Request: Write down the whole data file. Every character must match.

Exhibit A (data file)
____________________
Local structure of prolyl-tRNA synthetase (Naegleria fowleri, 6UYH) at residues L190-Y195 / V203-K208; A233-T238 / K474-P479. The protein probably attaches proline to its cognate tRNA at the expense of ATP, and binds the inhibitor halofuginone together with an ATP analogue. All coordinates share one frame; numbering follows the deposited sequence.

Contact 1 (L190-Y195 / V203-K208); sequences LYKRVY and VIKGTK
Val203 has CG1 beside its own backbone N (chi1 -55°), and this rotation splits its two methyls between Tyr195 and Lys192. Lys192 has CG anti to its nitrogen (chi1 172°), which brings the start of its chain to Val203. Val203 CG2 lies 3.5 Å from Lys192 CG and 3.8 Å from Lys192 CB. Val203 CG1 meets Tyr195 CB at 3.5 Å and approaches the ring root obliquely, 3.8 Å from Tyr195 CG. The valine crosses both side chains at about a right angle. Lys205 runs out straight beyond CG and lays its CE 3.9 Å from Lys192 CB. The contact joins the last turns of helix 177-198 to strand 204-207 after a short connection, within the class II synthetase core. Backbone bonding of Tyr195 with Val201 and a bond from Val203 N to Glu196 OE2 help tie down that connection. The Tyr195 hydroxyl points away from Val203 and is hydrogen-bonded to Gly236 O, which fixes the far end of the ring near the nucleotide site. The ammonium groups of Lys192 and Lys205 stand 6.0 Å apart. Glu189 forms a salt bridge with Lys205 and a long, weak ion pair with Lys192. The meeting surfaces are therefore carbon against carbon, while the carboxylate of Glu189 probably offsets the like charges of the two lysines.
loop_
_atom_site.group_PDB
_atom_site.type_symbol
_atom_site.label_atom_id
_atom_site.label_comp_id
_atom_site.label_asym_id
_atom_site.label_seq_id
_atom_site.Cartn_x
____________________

Local structure of prolyl-tRNA synthetase (Naegleria fowleri, 6UYH) at residues L190-Y195 / V203-K208; A233-T238 / K474-P479. The protein probably attaches proline to its cognate tRNA at the expense of ATP, and binds the inhibitor halofuginone together with an ATP analogue. All coordinates share one frame; numbering follows the deposited sequence.

Contact 1 (L190-Y195 / V203-K208); sequences LYKRVY and VIKGTK
Val203 has CG1 beside its own backbone N (chi1 -55°), and this rotation splits its two methyls between Tyr195 and Lys192. Lys192 has CG anti to its nitrogen (chi1 172°), which brings the start of its chain to Val203. Val203 CG2 lies 3.5 Å from Lys192 CG and 3.8 Å from Lys192 CB. Val203 CG1 meets Tyr195 CB at 3.5 Å and approaches the ring root obliquely, 3.8 Å from Tyr195 CG. The valine crosses both side chains at about a right angle. Lys205 runs out straight beyond CG and lays its CE 3.9 Å from Lys192 CB. The contact joins the last turns of helix 177-198 to strand 204-207 after a short connection, within the class II synthetase core. Backbone bonding of Tyr195 with Val201 and a bond from Val203 N to Glu196 OE2 help tie down that connection. The Tyr195 hydroxyl points away from Val203 and is hydrogen-bonded to Gly236 O, which fixes the far end of the ring near the nucleotide site. The ammonium groups of Lys192 and Lys205 stand 6.0 Å apart. Glu189 forms a salt bridge with Lys205 and a long, weak ion pair with Lys192. The meeting surfaces are therefore carbon against carbon, while the carboxylate of Glu189 probably offsets the like charges of the two lysines.
loop_
_atom_site.group_PDB
_atom_site.type_symbol
_atom_site.label_atom_id
_atom_site.label_comp_id
_atom_site.label_asym_id
_atom_site.label_seq_id
_atom_site.Cartn_x